The Times made that clear in a June 10 article about the growing inability of Assad's PR machine to distract people from the atrocities it has perpetrated against its own citizens. The NYT even went so far as to name (and obliquely shame) the folks who have helped burnish the image of Assad and his wife Asma in the press. In particular, they described how Barbara Walters offered to "provide recommendations for Sheherazad Jaafari, the president’s press aide and the daughter of the Syrian ambassador to the United Nations, who was applying for a job at CNN and admission to Columbia University’s School of International and Public Affairs."
Bill Carter and Amy Chozick even mentioned the Vogue article about Asma that described her as a "rose in the desert."
The expulsion of Syrian diplomats from a number of Western countries after the Houla massacre, (which may have in fact been perpetrated by rebels and not the Assad regime) is one thing. But having your flack taken of the rolls of polite society by The New York Times no less ... well that's got to hurt.
Blog written by DVZ.
Hat tip NW.
"Haaretz, Lost in Translation"
CAMERA's Israel Office Director, Tamar Sternthal, published in The Algemeiner:
Last month, the Israeli daily newspaper Ha’aretz sought to expand its influence among its extensive English-reading readership with the launch of a freshly redesigned Web site. Publisher Amos Schocken promised that its new digital subscriptions “will enable us to provide you with accurate and comprehensive news coverage, analyses and commentary on Israel, the Middle East.” But here’s a news flash: Erroneous information viewed on an iPad “app,” or on a Web site with a smart new design, is still erroneous.
And, unfortunately, it is the English edition of Ha’aretz, read around the world by all those who love and hate Israel, that is particularly prone to misinformation about Israel and its neighbors.
Read the entire article here.
June 05, 2012
Where’s the Coverage? Palestinian Leaders Allegedly Pocket Hundreds of Millions in Aid Money
A month ago, on May 8, 2012, Reuters published an interview with Palestinian Authority Prime Minister Salam Fayyad:
Given the task of building institutions in readiness for statehood, Fayyad said his job was being imperiled by a lack of resources, with Arab nations failing to hand over promised aid.
"There is an issue of survivability of the Palestinian Authority given the acute financial crisis we are going through," he said, adding his government needed a "few hundred million dollars" to keep afloat.
Despite the fact that their Arab brothers are withholding their share of aid money, the Palestinian Authority has received billions of dollars in aid from the United States and the European Union. So why is the PA on the verge of collapse? Where has that money gone? According to former PA official Mohammed Rashid, it has been embezzled by PA leaders with President Mahmoud Abbas worth an estimated $100 million.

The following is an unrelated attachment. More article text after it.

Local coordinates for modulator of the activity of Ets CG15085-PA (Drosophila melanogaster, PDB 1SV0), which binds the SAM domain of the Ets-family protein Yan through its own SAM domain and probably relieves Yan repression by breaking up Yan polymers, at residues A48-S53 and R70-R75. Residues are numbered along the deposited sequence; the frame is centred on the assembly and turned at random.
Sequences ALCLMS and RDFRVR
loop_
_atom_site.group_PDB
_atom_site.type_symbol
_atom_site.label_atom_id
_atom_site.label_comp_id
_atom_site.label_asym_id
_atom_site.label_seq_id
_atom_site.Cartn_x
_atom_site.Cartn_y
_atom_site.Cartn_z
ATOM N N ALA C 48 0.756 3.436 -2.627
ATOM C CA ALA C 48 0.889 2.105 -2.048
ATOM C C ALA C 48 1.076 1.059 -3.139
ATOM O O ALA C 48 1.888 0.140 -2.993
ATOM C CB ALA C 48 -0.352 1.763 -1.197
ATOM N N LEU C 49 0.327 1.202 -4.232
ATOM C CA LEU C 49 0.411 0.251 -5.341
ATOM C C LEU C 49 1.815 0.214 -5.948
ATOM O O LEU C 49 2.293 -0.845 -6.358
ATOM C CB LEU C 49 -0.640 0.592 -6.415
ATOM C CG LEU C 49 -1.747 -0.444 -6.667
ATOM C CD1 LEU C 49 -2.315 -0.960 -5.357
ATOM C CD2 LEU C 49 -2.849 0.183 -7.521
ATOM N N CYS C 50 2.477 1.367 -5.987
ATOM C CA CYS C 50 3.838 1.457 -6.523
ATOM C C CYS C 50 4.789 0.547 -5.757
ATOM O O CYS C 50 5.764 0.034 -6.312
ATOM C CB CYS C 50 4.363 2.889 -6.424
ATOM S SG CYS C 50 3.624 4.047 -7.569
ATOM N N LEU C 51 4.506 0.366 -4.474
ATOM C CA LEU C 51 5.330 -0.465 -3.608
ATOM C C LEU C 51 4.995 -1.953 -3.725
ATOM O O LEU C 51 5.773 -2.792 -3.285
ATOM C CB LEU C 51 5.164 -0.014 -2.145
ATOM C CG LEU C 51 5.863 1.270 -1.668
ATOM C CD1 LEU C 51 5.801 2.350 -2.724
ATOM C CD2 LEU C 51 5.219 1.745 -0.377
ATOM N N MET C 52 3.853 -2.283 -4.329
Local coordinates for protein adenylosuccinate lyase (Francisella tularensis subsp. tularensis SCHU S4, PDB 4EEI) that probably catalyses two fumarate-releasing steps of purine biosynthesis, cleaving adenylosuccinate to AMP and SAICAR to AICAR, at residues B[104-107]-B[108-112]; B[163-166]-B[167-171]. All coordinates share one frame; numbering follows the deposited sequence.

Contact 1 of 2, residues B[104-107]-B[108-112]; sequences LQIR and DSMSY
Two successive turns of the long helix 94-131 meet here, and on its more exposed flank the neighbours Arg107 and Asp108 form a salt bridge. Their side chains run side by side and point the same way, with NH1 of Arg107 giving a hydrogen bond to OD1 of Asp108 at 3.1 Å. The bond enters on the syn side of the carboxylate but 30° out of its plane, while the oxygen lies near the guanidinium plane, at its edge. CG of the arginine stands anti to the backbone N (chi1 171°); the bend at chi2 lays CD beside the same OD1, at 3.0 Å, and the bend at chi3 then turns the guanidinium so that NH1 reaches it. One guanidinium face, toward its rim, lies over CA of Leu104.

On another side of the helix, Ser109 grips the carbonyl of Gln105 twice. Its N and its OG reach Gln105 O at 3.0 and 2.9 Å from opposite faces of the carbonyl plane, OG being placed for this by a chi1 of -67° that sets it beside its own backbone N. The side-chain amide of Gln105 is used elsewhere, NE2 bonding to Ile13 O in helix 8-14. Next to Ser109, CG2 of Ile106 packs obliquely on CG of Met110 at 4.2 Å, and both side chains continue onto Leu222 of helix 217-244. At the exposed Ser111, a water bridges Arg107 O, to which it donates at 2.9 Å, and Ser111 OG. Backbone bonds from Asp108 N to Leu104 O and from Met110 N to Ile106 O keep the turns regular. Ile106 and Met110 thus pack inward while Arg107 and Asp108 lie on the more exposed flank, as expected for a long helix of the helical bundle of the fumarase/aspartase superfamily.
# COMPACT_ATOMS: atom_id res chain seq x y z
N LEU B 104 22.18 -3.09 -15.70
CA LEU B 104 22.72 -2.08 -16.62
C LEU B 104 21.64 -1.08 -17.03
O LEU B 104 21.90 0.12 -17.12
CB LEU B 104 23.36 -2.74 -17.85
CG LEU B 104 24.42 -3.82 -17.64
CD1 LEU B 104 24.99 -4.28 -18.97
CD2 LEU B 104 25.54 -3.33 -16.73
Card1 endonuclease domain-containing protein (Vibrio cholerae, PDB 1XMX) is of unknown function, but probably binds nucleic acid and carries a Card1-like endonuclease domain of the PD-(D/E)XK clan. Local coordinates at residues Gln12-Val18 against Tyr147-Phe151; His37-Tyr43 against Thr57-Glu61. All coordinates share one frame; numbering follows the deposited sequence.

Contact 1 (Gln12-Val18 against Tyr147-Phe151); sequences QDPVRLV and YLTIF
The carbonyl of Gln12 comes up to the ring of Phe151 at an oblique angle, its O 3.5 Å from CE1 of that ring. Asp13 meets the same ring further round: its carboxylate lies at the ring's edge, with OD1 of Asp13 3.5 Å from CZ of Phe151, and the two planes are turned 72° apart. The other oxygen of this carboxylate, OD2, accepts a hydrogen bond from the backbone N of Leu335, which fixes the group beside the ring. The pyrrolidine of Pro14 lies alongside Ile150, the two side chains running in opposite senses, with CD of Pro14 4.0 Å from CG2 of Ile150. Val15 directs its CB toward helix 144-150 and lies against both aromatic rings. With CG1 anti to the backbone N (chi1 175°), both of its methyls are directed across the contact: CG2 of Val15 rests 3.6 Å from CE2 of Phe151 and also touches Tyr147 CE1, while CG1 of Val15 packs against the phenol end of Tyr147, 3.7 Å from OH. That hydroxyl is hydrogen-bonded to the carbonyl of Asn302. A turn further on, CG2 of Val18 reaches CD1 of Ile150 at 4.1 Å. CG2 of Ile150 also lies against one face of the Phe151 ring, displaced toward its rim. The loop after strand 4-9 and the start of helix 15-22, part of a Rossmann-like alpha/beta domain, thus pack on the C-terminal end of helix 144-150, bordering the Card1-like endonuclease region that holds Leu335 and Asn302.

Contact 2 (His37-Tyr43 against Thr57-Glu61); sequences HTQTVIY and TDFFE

As Palestinian journalist Khaled Abu Toameh wrote last month, Rashid is himself accused of stealing funds and the PA announced an arrest warrant against him:
The announcement came a day after Rashid appeared on a Saudi-owned TV station and threatened to expose corruption scandals in the Palestinian Authority leadership.
Palestinian leaders in Ramallah, including President Mahmoud Abbas, are deeply concerned that Rashid's revelations could seriously embarrass them and expose their role in the embezzlement of public funds.
PA leaders are not the only culprits. They claim Hamas steals from the Palestinian people as well. In a video posted by MEMRI, the Middle East Media Research Institute, PA Minister for Religious Endowment Mahmoud Habbash described the situation in Gaza on Palestinian Authority TV on March 23, 2012:
There is a fuel crisis because, to put it simply, Hamas hoards the fuel for its own vehicles, and for the convoys and modern cars driven by its so-called "warriors" in plain view of the people.
There is an electricity crisis because, to put it very simply, Hamas charges the people for electricity, but does not pay the suppliers. It pockets the money and distributes it to its "army" of employees, with whom it has swamped the electricity company. These are unnecessary and useless employees.
Hamas stole 800 million dollars from the poor, through front companies for investments. They founded a bank for fraud and deception in Gaza.
In April, Secretary of State Hillary Clinton overruled House Foreign Affairs Committee Chairwoman Ileana Ros-Lehtinen who tried to put a hold on nearly $150 million in U.S. aid to the Palestinians until some accounting was given as to where the money goes:
"The U.S. has given $3 billion in aid to the Palestinians in the last five years alone, and what do we have to show for it?" Ros-Lehtinen said on Wednesday in a statement to National Journal. "Now the administration is sending even more. Where is the accountability for U.S. taxpayer dollars?"
The Congress wants to know where the money goes. No doubt taxpayers would like to know where the money goes. But, is the media interested? Not so much.
Searches turned up a few mentions of the Rashid investigation but nothing about pervasive corruption in the Palestinian leadership. Billions of dollars apparently stolen from the people it is meant to benefit and from the American taxpayers and yet… Where’s the coverage?